Tattoo pre-care.

If there was a way to make your Tattoo quicker, less painful, look more amazing and heal faster. Would you want to know?

Of course!
A few very simple top tips:
For 7 days before your tattoo, moisturise in the morning, exfoliate then moisturise in the evening, drink PLENTY of water.
Any exfoliating skin wash is fine, or if you don’t like washing twice a day, grab an exfoliating glove. Easy peasy! Any basic skin moisturiser is fine, e45, cocoa butter, keep it simple.

Tattoo quotes and quoting online

Most Tattoo artists really struggle to quote tattoos online, and (Hopefully) I’ll make a coherent explanation as to why that is.

It’s a common misconception that studios Won’t quote online, just so they can lure you into their lair and force tattoos on you! It’s just not the case, (although I probably shouldn’t speak for all shops there, I won’t be held accountable!) there is no obligation, after we have consulted usually we need to get back to work, you then deal with the receptionists if you decide to book

Piercing 101

Here at Steelpoint we’ve been given a wonderful opportunity for our two receptionists to be taught how to pierce. That includes me! Lots to learn and even though I thought that the most important and terrifying thing would be actually sticking a needle into somebody’s flesh, THAT is the quick and easy part. Everything else, like setting up (in a practical manor, where everything you need is to hand and in the right order of usage), disposing of any contaminated equipment, again, in the correct way – all of that is super important. I am very lucky to have friends who are willing for me to practice on them and here’s a plug: £10 will cover the jewellery and equipment for anybody who wouldn’t mind me practicing on them.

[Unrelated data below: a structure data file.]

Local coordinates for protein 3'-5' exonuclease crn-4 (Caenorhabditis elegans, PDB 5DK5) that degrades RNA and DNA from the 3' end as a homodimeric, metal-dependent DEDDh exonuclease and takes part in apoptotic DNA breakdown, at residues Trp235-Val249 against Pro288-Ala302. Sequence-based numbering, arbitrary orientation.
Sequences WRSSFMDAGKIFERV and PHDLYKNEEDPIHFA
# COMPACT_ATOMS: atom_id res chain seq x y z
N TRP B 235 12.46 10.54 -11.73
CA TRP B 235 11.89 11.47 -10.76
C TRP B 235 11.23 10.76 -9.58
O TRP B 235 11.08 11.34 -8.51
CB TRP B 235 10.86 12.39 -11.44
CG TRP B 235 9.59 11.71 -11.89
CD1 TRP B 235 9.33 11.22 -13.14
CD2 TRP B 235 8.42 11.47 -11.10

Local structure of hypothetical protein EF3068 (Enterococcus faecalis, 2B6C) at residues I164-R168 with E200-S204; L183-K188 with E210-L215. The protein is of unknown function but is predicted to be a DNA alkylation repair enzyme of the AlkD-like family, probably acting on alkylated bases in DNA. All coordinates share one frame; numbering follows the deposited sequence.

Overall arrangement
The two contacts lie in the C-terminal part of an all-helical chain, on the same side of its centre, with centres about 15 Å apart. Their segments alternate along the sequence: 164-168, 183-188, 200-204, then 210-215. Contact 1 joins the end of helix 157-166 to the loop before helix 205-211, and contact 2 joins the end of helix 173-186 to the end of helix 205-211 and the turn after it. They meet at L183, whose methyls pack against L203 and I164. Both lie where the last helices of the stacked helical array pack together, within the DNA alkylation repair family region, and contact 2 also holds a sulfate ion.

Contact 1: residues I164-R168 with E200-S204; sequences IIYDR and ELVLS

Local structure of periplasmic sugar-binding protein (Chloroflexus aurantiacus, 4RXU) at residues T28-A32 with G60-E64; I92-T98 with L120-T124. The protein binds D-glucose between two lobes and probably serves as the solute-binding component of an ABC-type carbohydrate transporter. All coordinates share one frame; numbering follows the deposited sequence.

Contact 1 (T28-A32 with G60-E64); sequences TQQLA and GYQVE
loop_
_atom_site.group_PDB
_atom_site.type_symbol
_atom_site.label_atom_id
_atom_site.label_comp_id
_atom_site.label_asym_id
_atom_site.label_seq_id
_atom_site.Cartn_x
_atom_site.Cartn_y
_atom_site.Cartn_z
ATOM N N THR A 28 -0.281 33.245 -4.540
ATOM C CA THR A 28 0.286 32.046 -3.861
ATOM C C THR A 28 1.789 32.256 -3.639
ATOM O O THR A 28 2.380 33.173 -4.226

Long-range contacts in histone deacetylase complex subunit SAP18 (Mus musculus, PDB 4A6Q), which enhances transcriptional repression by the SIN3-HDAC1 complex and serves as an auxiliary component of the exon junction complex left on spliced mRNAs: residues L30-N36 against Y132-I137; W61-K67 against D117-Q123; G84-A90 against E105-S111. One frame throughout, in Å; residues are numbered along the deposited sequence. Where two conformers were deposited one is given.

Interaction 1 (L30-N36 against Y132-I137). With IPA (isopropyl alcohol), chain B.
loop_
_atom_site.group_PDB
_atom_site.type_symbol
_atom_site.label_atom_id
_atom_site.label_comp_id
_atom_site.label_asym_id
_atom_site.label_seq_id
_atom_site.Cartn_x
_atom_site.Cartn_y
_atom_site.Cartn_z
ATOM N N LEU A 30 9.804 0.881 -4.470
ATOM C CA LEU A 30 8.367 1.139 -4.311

When I told my lovely friends that I was starting to learn one got me forceps and we named them Bruce, and another brought me a picture of an ear much like the one below. Thank you guys.

My first piercing that I’ve done were earlobes, ear cartilage, a surface piercing on one of my teachers here, just on the arm, through and through so he could observe. Tonight I pierced Trevor’s eyebrow (thank you Trev!) and he pierced my ear. It’s really good to learn WITH somebody because we can really help each other, whether it’s remembering something the other forgot (and there are a lot of little tips and tricks) or marking where the piercing should go over and over again until the dot is perfect and not smudged! Letting each other take time to concentrate and think about joining up the dots and where you want the needle to come out.